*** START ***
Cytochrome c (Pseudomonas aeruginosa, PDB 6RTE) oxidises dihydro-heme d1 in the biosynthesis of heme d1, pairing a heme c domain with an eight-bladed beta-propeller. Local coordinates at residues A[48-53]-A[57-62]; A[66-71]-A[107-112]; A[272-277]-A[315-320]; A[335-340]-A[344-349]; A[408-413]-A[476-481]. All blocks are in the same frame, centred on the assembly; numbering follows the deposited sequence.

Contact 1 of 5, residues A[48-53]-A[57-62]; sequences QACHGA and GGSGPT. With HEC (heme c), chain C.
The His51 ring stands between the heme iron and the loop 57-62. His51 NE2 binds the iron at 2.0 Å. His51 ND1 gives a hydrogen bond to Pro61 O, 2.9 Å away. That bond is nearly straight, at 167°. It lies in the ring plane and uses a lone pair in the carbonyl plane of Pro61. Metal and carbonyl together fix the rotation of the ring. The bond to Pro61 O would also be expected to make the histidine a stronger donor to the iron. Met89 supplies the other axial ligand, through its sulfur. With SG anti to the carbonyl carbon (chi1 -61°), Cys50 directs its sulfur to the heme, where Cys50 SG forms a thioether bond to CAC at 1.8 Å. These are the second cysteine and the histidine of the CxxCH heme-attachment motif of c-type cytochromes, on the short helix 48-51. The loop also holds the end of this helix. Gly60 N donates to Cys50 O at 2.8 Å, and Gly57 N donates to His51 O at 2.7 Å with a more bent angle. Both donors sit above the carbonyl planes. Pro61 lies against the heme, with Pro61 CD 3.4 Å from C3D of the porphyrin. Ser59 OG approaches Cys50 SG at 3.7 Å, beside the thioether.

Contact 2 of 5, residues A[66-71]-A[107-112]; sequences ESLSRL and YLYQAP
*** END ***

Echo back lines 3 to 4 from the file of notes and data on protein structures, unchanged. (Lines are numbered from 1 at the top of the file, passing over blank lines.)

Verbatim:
The His51 ring stands between the heme iron and the loop 57-62. His51 NE2 binds the iron at 2.0 Å. His51 ND1 gives a hydrogen bond to Pro61 O, 2.9 Å away. That bond is nearly straight, at 167°. It lies in the ring plane and uses a lone pair in the carbonyl plane of Pro61. Metal and carbonyl together fix the rotation of the ring. The bond to Pro61 O would also be expected to make the histidine a stronger donor to the iron. Met89 supplies the other axial ligand, through its sulfur. With SG anti to the carbonyl carbon (chi1 -61°), Cys50 directs its sulfur to the heme, where Cys50 SG forms a thioether bond to CAC at 1.8 Å. These are the second cysteine and the histidine of the CxxCH heme-attachment motif of c-type cytochromes, on the short helix 48-51. The loop also holds the end of this helix. Gly60 N donates to Cys50 O at 2.8 Å, and Gly57 N donates to His51 O at 2.7 Å with a more bent angle. Both donors sit above the carbonyl planes. Pro61 lies against the heme, with Pro61 CD 3.4 Å from C3D of the porphyrin. Ser59 OG approaches Cys50 SG at 3.7 Å, beside the thioether.

Contact 2 of 5, residues A[66-71]-A[107-112]; sequences ESLSRL and YLYQAP